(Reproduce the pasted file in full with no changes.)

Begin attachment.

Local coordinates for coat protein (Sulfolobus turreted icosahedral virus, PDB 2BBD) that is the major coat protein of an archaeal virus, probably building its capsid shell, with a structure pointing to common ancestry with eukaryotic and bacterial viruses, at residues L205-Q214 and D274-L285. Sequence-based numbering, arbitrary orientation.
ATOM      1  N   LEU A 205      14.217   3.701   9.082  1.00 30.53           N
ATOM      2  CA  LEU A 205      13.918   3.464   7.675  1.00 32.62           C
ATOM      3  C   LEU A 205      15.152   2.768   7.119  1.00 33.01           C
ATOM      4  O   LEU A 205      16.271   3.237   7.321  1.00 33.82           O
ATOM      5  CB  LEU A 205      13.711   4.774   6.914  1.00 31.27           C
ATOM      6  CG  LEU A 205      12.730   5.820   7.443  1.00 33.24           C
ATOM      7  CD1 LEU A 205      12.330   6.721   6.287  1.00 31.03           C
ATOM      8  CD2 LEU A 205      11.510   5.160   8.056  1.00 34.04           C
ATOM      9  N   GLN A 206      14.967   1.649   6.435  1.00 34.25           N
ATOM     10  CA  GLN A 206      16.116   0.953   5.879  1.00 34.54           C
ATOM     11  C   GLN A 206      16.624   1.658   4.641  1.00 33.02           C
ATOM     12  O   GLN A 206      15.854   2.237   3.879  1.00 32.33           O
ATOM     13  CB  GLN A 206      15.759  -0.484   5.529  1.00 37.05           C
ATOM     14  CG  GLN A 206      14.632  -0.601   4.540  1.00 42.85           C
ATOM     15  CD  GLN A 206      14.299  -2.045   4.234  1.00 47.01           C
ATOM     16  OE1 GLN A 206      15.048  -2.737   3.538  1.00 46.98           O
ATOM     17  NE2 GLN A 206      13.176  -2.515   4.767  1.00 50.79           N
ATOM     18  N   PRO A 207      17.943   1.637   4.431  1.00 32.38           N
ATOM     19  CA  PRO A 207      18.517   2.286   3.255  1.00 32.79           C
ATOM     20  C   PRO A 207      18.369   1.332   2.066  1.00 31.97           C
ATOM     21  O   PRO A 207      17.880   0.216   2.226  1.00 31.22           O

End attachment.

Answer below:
Local coordinates for coat protein (Sulfolobus turreted icosahedral virus, PDB 2BBD) that is the major coat protein of an archaeal virus, probably building its capsid shell, with a structure pointing to common ancestry with eukaryotic and bacterial viruses, at residues L205-Q214 and D274-L285. Sequence-based numbering, arbitrary orientation.
ATOM      1  N   LEU A 205      14.217   3.701   9.082  1.00 30.53           N
ATOM      2  CA  LEU A 205      13.918   3.464   7.675  1.00 32.62           C
ATOM      3  C   LEU A 205      15.152   2.768   7.119  1.00 33.01           C
ATOM      4  O   LEU A 205      16.271   3.237   7.321  1.00 33.82           O
ATOM      5  CB  LEU A 205      13.711   4.774   6.914  1.00 31.27           C
ATOM      6  CG  LEU A 205      12.730   5.820   7.443  1.00 33.24           C
ATOM      7  CD1 LEU A 205      12.330   6.721   6.287  1.00 31.03           C
ATOM      8  CD2 LEU A 205      11.510   5.160   8.056  1.00 34.04           C
ATOM      9  N   GLN A 206      14.967   1.649   6.435  1.00 34.25           N
ATOM     10  CA  GLN A 206      16.116   0.953   5.879  1.00 34.54           C
ATOM     11  C   GLN A 206      16.624   1.658   4.641  1.00 33.02           C
ATOM     12  O   GLN A 206      15.854   2.237   3.879  1.00 32.33           O
ATOM     13  CB  GLN A 206      15.759  -0.484   5.529  1.00 37.05           C
ATOM     14  CG  GLN A 206      14.632  -0.601   4.540  1.00 42.85           C
ATOM     15  CD  GLN A 206      14.299  -2.045   4.234  1.00 47.01           C
ATOM     16  OE1 GLN A 206      15.048  -2.737   3.538  1.00 46.98           O
ATOM     17  NE2 GLN A 206      13.176  -2.515   4.767  1.00 50.79           N
ATOM     18  N   PRO A 207      17.943   1.637   4.431  1.00 32.38           N
ATOM     19  CA  PRO A 207      18.517   2.286   3.255  1.00 32.79           C
ATOM     20  C   PRO A 207      18.369   1.332   2.066  1.00 31.97           C
ATOM     21  O   PRO A 207      17.880   0.216   2.226  1.00 31.22           O